Higashiyama Old Town

a traditional japanese wooden house on a street at night in kyoto

Higashiyama Old Town, with its preserved historic streets, offers as much, if not more, than the more famous Gion District. This area is one of Kyoto’s best-preserved historic areas, where traditional merchant houses have been converted into charming shops, cafés, and tea houses.

We started our walk through Higashiyama Old Town at the top of the hill by Kiyomizu Dera, and followed the lanes all the way back down to Gion, you can see the exact route we walked to take in the most famous temples and parks in Higashiyama on our three-day Kyoto itinerary.

Yasaka Pagoda

yasaka pagoda by kyoto photograph

Yasaka Pagoda, set in Kyoto’s Higashiyama district, is a five-story pagoda, the surviving part of the Hosho-ji temple. It showcases the grace of traditional Japanese architecture, with the narrow alleys leading to it a favourite with photographers who come to Kyoto. The iconic structure actually made the front page of the latest Lonely Planet Japan guide!

Lonely Planet Japan (Travel Guide)
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Lonely Planet Japan (Travel Guide)
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Tips For Getting The Most Out Of Your Time in Kyoto

Get Up Early

It is one of our top travel tips, but the earlier you get up, the more peaceful the top attractions in Kyoto will be.

Most graphs of the key attractions look similar to the one below (this is Fushmi Inari Shrine), where they peak around 1000-1100 as the first tour buses start to arrive, and then don’t start easing off until around 1500.

fushmi inari busy times

Outdoor places such as Arashiyama Bamboo Grove are open 24 hours, so it’s possible to get out to these early, temples generally open between 08300 and 0900.

Use the Open Top Bus

a woman and daughter on a hop on hop off bus in kyoto japan

Kyoto is fairly spread out, and whilst it has a good metro system, some of the top sights aren’t close to stations.

Step in the fantastic Kyoto hop-on hop-off bus, which drives a regular route around the city to places such as the Golden Pavilion, Nijo-ji Castle and the Silver Pavilion.

Take Tours to Maximise Time

If you’ve only got a short amount of time in Kyoto, a tour is the perfect way to see the big sights in the city in an efficient way.

Below, I’ve picked out some of the top-rated tours in Kyoto:

Stay NEar Sanjo Station

We explored staying in multiple areas across Kyoto, but just east of Sanjo Station turned out to be a great call.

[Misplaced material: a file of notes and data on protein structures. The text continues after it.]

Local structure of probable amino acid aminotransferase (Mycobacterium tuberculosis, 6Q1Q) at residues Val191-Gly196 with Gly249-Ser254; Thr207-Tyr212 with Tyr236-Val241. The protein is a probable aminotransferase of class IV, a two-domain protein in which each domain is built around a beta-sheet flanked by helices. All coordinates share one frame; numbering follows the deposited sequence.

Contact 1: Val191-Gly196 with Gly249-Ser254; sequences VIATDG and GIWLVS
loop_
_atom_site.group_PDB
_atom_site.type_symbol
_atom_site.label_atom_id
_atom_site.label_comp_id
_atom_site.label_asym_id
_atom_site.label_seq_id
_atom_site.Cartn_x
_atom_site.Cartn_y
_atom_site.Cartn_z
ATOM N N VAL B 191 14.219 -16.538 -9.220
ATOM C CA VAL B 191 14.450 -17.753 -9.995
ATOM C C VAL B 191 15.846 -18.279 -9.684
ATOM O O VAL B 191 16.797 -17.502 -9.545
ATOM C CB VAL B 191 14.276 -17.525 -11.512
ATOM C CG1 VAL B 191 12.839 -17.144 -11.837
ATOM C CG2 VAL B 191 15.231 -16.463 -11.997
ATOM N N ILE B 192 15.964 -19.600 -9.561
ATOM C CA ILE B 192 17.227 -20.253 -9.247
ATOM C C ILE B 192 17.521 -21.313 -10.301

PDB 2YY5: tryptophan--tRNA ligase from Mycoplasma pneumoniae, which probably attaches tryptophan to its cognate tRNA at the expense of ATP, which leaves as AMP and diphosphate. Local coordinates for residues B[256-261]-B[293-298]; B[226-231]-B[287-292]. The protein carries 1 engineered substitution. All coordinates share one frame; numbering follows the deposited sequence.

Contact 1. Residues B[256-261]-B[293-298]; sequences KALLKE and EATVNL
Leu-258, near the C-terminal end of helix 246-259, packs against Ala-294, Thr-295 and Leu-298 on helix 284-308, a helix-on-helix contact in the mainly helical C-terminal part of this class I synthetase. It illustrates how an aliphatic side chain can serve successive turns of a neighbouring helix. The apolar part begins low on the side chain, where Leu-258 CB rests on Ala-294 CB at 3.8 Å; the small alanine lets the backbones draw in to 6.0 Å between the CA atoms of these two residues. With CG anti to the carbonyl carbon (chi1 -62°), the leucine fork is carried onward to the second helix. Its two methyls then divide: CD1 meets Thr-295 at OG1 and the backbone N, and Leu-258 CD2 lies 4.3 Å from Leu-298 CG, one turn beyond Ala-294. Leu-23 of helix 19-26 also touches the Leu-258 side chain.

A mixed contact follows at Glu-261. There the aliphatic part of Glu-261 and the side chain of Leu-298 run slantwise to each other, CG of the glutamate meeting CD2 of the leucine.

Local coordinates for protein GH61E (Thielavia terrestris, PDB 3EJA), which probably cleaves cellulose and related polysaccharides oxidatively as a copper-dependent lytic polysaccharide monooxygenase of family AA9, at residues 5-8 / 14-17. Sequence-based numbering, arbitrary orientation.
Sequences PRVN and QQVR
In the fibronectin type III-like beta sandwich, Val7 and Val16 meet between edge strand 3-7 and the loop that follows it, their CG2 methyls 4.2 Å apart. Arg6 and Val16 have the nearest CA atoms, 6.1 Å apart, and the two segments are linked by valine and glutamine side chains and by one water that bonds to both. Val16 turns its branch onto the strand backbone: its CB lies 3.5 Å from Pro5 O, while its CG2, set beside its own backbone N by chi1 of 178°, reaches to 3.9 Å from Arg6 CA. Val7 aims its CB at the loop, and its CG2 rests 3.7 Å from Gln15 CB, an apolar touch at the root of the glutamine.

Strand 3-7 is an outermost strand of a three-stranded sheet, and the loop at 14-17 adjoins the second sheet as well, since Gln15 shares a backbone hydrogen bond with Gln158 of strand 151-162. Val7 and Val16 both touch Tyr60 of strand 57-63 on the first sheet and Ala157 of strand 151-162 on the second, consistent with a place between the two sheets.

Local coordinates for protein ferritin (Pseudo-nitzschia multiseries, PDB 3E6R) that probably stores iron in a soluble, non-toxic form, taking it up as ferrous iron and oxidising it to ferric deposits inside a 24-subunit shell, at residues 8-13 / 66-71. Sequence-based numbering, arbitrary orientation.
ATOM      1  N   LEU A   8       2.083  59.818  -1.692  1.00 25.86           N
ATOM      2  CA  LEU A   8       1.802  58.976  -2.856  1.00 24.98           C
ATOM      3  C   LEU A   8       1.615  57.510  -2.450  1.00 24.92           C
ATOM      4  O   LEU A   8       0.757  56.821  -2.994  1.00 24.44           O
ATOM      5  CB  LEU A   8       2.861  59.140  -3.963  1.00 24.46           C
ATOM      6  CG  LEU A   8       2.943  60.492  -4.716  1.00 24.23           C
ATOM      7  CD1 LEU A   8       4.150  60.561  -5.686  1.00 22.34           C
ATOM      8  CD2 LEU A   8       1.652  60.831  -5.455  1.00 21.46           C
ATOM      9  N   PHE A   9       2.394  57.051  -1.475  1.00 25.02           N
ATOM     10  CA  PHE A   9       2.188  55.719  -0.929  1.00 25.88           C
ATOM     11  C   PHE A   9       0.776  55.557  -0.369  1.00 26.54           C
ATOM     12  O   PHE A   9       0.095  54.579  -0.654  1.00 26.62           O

With two stations nearby that get you anywhere in the city, it’s also within walking distance of Gion, Higashiyama Old Town and Okazaki Park.

Here are some top picks of where to stay near Sanjo Station:

  • Laon Inn Gion | Budget option, but highly rated
  • Hostel Niniroom | Super cheap, good ratings, shared bathrooms
  • Hotel Alza Kyoto | Superb reviews, more expensive
  • Minn Sanjo | Perfect for families as small apartments, reasonably priced and highly rated – this is where we stayed

Get a Seico Card (7 Different Types of Train)

Kyoto is served by multiple train companies, making navigating the city’s rail network a bit complex for travellers.

A key reason to get a Seico card in Kyoto is the convenience it offers in this scenario. With around seven different train companies operating in the area, including JR West, Keihan, Hankyu, Kintetsu, Eizan, Keifuku, and the Kyoto Municipal Subway, having a Seico card simplifies travel.

Instead of purchasing separate tickets for each company’s lines, you can use the Seico card across multiple networks, making it a practical choice for efficient and hassle-free travel around Kyoto.

Is Kyoto Worth Visiting? FAQ

Is Kyoto Overrated?

I would say parts of Kyoto are definitely overrated, but the city as a whole is fantastic.

Top of my overrated list would have to be the Arashiyama Bamboo Grove – a place which I’m sure was awe-inspiring before it found fame, but now is just overrun with people.

But overall, Kyoto is definitely not overrated with many places such as Philosopher’s Walk, Kinkaku-Ji and Higashiyama District surpassing expectations.

Is Kyoto Worth Visiting in Winter?

Kyoto in winter is less crowded compared to the cherry blossom season in spring or the colourful foliage of autumn.

The city’s temples and shrines, blanketed in snow, offer a serene and picturesque setting. You might find the cold weather a bit challenging, but it also means cosy moments in traditional tea houses and enjoying seasonal delicacies.

Plus, Kyoto is well-connected to nearby winter destinations, like ski resorts and onsen (hot springs) towns, which can add variety to your trip. Keep in mind, though, that daylight hours are shorter and some attractions might have reduced hours or be closed.

How Many Days Do You Need in Kyoto?

We suggest a minimum of three days in Kyoto to make the most of the city, however, below are some suggested itineraries to get you going.

2-Day Kyoto Itinerary:

  • Day 1:
    • Fushimi Inari Shrine (early morning to avoid crowds)
    • Kiyomizu-dera Temple
    • Walk through the historic Higashiyama District
    • Gion evening stroll (chance to see Geisha)
  • Day 2:
    • Arashiyama Bamboo Grove (early morning)
    • Tenryu-ji Temple
    • Explore the Arashiyama area (Togetsukyo Bridge, Monkey Park)
    • Kinkaku-ji (Golden Pavilion)
    • Nijo Castle or Kyoto Imperial Palace

3-Day Kyoto Itinerary:

  • Day 1 & 2: Same as above.
  • Day 3:
    • Ryoan-ji Temple (famous rock garden)
    • Explore the Philosopher’s Path
    • Nanzen-ji Temple
    • Heian Shrine
    • Evening at Pontocho Alley

4-Day Kyoto Itinerary:

  • Day 1, 2 & 3: Same as above.
  • Day 4:
    • Daigo-ji Temple
    • Visit the Kyoto Railway Museum or Kyoto International Manga Museum
    • Tofuku-ji Temple
    • Evening walk through the Nishiki Market

5-Day Kyoto Itinerary:

  • Day 1, 2, 3 & 4: Same as above.
  • Day 5:
    • Day trip to Nara (Todai-ji Temple, Nara Park, Kasuga Taisha Shrine)
    • Alternatively, explore Kurama and Kibune (rural areas north of Kyoto)
    • Relax in an Onsen (Japanese hot spring)
    • Final night in Kyoto: revisit a favorite area or explore a new neighborhood

Is Kyoto the Most Beautiful City in Japan?

Well, we only saw four of them (Tokyo, Kyoto, Osaka, and Hiroshima), but based on what we saw, we’d have to say yes, Kyoto is the most beautiful city in Japan.

Before You Go

Check out our complete Japan travel guide for links to all our posts from our adventures in the country.

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Reeves Roam, is a first-hand travel blog. The Reeves have lived in the UK, South Africa and Australia and have travelled extensively in Europe and Southeast Asia.

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Thanks – Ben, Becca and Gracie